entertainment

For and against: The Sam Armytage Women's Weekly cover that has everyone talking.

Because that’s what a size 8 celebrity would do, right? Wear a bikini?

An Australian celebrity who is not a size 8 poses for a magazine cover. She wears a swimsuit. Everyone high fives that celebrity and the magazine she appeared in, for doing their bit for body diversity. …Except that they don’t.

Sunrise co-host Sam Armytage, 37, appears on the cover of this month’s Australian Women’s Weekly. It is the journalist’s first ever ‘swimsuit shoot’ and the reaction from the public has been in equal parts congratulatory and critical.

Sam on the cover of AWW.

There are those who think the cover shouldn’t have been photoshopped so much. Or at all.

There are those who think an experienced journalist shouldn’t have to pose in a swimsuit. That it’s demeaning. Objectifying.

There are those who think it’s a cop-out Sam was wearing a one-piece and should have been wearing a bikini if she (and the magazine) are as serious about promoting body acceptance as they claim to be. Because that’s what a size 8 celebrity would do, right? Wear a bikini?

The stock standard magazine cover we’re used to. Size 8? tick. Slim? Tick.

There are those who have noted Armytage was only shown from the chest upwards, which means she could have been wearing a singlet top. Brave? they say. Cop-out, more like it.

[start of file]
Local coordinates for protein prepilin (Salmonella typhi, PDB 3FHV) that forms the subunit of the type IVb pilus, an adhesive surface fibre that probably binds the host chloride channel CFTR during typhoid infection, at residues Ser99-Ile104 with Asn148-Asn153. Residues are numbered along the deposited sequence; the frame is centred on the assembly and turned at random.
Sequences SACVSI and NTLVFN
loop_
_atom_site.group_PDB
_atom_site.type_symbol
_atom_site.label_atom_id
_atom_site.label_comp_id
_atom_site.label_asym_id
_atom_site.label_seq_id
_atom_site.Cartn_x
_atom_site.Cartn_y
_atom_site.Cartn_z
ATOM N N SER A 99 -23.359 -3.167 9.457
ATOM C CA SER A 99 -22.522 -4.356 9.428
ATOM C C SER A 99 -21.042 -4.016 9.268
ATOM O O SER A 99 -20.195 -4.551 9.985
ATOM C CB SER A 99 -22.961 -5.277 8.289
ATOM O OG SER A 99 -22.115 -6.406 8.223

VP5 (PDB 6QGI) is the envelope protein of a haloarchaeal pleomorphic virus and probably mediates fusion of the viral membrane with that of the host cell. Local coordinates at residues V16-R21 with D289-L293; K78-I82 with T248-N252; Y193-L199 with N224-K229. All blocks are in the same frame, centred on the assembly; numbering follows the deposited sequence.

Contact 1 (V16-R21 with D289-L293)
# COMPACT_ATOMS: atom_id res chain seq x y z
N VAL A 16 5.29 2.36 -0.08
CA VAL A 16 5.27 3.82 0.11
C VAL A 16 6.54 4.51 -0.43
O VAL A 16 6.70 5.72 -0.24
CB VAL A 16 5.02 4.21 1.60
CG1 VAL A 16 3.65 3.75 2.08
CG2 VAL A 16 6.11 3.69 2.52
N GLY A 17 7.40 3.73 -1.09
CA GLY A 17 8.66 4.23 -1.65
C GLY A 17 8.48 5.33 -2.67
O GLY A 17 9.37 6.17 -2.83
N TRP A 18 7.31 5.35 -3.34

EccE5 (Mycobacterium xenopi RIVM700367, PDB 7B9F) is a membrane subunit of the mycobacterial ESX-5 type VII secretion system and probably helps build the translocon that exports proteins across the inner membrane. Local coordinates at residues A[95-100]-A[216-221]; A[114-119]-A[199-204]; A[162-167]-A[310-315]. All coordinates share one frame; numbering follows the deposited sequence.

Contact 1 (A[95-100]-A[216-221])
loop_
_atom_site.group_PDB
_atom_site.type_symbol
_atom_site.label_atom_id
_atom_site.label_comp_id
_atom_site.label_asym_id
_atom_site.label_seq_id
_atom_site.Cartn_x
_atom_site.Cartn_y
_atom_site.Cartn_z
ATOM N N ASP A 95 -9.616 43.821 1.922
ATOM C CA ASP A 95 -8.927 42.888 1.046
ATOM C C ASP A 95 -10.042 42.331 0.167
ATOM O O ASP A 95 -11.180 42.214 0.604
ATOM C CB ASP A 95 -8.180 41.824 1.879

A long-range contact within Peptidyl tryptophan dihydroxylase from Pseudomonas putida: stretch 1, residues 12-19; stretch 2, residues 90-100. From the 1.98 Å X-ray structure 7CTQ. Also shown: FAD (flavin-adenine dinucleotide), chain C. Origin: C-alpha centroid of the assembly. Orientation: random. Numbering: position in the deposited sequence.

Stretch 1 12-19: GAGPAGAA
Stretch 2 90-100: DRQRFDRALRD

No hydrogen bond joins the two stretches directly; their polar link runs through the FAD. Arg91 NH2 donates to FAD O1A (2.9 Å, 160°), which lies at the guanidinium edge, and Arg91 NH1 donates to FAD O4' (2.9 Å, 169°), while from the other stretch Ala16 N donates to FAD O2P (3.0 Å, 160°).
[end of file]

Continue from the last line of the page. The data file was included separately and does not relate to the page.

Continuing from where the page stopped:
And then there are all those people who think everyone should just shut up and mind their own damn business.

Sam Armytage herself is no doubt captain of that team. She has repeatedly said how exhausted, bored and frustrated she is by all the running commentary on her body.

Sam Armytage, pictured with colleagues, says she’s sick of the discussion of her figure.

So why pose in a cossie at all then?

“If everyone wants me in a swimsuit, it might as well be on my terms,” Armytage, told the magazine, admitting to having been stalked by paparazzi desperate for a picture of her at the beach.

That cannot be pleasant, by any woman’s measure. Especially at a time when”bikini-body” and “beach-body” have become nauseatingly synonymous with “size-zero-body”.

“The Weekly called me and asked me if I would do it,” Armytage said.  “I’m not vain enough to think I am Gisele, but I am also not lacking in confidence to think I’m not some type of scrubber who should not wear swimmers.”

“Plus, I’ve never done a swimsuit shoot before. They are terrifying words together,” she said.

For more magazine photoshopping: Every single thing about this magazine cover is a lie.

Terrifying for sure. With celebirty new mothers posting Instagram bikini photos of their flat stomachs four weeks after giving birth, it’s certainly rough out their if you’re a famous woman with a body of any kind.

Rachel Finch poses for Woman’s Day after giving birth.

The most articulate commentary on the Sam Armytage’s swimsuit cover has come from former magazine editor Wendy Squires who wrote a convincing column this week about her experience meeting Sam Armytage and explained why she was so disappointed by these new magazine photos.

“From the sidelines over the past years I have applauded [Sam’s] defence of her womanly shape, her single status at age 38 and those annoying alarmist “tick tock, tick tock”  presumptions that go with it” writes Squires.

“On Thursday, I rushed out and bought my AWW, hoping I would see something revolutionary. After reading the piece and perusing the photos, all I saw was something spirit-breaking. Because nothing has changed!”

ADVERTISEMENT
Wendy Squires